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Media and entertainment companies aren't moving fast enough to embrace new business models and the ever-changing needs of digital customers. That's the warning shot fired by IBM Global Business Services in its annual survey of the digital marketing landscape.
"Media and entertainment (M&E) companies need to move beyond traditional advertising: the scenario of the future is consumer centricity," the report states. "Yet content owners, media distributors and agencies have not sufficiently responded to these changes, partly due to significant hurdles. Investment decisions are being hindered by new format uncertainty; the lack of cross-industry standards across formats, processes and especially metrics; and significant internal challenges."
Last week, research showed that SME’s were quickly taking up Twitter and adapting its many uses to suit their businesses. However, worrying research from ntl:Telewest Business has been released today that reveals more than 80% of the UK’s top 100 tech companies don’t appear to be using it for business communication purposes.
The research report comes from a study of the FTSE techMARK 100 and found that workers from eight of the top ten companies are not embracing Twitter, despite the recent surge in interest across the media, commercial organisations and the general public.
There's a nasty little blog debate in progress today between Wharton School of Business professor Eric Clemons and some industry analysts about whether internet advertising actually works. Before you draw a big breath, knit your brow and get ready to enter the debate, relax a bit. Of course it works. Clemons' missive provides an opportunity to restate the case for internet marketing.
Clemons, professor of operations and information management at The Wharton School ranted on TechCrunch today that the "internet is not replacing advertising but shattering it, and all the king’s horses, all the king’s men, and all the creative talent of Madison Avenue cannot put it together again."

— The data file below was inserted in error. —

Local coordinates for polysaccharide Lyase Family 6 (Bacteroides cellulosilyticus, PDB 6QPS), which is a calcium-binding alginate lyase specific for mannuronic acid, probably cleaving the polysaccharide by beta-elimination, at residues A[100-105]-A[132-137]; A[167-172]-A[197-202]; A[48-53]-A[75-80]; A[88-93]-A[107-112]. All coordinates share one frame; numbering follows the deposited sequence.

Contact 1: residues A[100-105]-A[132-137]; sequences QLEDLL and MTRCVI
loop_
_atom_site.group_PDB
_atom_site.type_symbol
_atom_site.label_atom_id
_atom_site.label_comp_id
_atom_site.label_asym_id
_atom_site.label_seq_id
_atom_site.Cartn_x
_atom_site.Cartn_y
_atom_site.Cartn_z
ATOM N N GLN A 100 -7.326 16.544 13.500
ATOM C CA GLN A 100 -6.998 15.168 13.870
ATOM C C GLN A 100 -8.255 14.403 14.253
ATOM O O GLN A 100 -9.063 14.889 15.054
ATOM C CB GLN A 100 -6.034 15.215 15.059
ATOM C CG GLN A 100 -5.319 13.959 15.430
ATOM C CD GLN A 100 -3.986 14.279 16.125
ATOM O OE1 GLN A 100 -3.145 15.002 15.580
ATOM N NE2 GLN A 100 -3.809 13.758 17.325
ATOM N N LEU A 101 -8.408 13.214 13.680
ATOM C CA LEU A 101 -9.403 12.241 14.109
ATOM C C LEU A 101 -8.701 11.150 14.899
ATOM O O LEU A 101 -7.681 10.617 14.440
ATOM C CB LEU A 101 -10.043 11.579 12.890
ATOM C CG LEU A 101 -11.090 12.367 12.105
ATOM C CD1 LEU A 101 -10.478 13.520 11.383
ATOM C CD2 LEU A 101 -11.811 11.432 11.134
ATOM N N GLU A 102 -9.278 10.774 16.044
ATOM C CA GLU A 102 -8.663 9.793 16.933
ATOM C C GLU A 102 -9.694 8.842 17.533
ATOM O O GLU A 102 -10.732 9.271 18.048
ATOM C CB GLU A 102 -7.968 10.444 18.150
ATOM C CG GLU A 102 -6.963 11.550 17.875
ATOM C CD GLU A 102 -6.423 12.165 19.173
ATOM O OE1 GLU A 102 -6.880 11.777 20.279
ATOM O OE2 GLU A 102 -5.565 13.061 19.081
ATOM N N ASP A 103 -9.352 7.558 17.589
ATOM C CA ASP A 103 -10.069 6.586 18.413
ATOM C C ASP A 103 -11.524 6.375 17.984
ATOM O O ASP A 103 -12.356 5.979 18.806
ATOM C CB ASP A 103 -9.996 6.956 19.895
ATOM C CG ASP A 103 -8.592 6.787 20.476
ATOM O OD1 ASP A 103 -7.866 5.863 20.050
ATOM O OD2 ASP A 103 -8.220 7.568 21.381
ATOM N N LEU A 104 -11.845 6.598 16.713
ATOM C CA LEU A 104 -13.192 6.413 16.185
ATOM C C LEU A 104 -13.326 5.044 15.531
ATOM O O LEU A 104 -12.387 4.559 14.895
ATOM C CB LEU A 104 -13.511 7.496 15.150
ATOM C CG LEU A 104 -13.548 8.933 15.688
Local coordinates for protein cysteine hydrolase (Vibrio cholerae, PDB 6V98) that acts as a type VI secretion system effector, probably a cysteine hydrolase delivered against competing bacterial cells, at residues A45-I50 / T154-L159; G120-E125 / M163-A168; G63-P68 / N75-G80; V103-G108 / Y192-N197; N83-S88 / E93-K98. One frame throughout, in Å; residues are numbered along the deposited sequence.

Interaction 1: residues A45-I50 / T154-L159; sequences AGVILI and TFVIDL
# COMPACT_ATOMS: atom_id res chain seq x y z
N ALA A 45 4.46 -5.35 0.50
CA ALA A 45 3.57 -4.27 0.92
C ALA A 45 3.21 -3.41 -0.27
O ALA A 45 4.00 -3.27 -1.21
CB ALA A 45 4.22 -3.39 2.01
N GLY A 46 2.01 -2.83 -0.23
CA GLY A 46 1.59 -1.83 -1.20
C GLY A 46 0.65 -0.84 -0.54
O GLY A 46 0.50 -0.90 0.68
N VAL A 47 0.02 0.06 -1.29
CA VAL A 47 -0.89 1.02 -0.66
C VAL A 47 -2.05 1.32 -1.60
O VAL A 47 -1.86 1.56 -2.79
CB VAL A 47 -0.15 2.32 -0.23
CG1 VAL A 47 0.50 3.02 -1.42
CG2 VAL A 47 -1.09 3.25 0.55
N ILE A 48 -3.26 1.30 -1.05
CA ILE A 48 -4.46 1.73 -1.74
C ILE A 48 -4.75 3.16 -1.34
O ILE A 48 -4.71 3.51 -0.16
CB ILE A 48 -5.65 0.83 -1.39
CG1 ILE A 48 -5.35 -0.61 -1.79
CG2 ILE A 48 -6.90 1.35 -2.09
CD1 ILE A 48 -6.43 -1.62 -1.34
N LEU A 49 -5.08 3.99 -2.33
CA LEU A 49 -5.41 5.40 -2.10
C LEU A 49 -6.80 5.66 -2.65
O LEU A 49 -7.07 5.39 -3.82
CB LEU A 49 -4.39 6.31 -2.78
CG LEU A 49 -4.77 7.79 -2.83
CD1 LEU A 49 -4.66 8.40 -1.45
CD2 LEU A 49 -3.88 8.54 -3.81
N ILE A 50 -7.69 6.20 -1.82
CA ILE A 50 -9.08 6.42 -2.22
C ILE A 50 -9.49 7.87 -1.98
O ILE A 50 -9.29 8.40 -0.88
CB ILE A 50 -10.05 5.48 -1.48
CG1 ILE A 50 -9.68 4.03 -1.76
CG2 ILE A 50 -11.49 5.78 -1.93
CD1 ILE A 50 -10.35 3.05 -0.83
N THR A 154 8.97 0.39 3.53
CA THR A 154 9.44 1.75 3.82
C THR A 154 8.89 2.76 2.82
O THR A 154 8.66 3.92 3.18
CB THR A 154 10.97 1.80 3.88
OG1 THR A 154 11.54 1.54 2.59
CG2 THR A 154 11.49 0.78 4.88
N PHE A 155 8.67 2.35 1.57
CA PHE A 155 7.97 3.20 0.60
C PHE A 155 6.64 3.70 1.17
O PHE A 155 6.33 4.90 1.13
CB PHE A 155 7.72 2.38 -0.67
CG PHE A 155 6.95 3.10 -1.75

It may be antithetical or even sacrilegious to say so, but companies may have too much customer data for their own good. With internet marketing focused on generating even more of that data through behavioral targeting and social media, it may be time to consider a new theory out of Penn's Wharton School of Business. It's called "data minimization."
According to Wharton marketing professors Eric Bradlow and Peter Fader "data minimization" is a simple but radical concept: keep the customer data a company needs for competitive advantage, and purge the rest. "I think there is a fear and paranoia among companies that ... if they don't keep every little piece of information on a customer, they [can't function]," Bradlow told the Marketing @ Wharton newsletter. "Companies continue to squirrel away data for a rainy day. We're not saying throw data away meaninglessly, but use what you need for forecasting and get rid of the rest."
Online retailers are getting lazy, irresponsible, and are disregarding best practices when it comes to responsible email marketing, according to a new study from Return Path.
These dire findings were based on buying items from 45 online retailers, then monitoring their transactional and promotional message streams. These emails messages were then compared with messages received by registering for the same retailers' email programs without making a purchase.
A lack of measurement is still an issue for many email marketing campaigns, with almost half of companies failing to track their ROI from email.
Econsultancy's third annual Email Marketing Industry Census, sponsored by Adestra, found that 42% of organisations did not know what their ROI was from their email efforts, despite its proven effectiveness.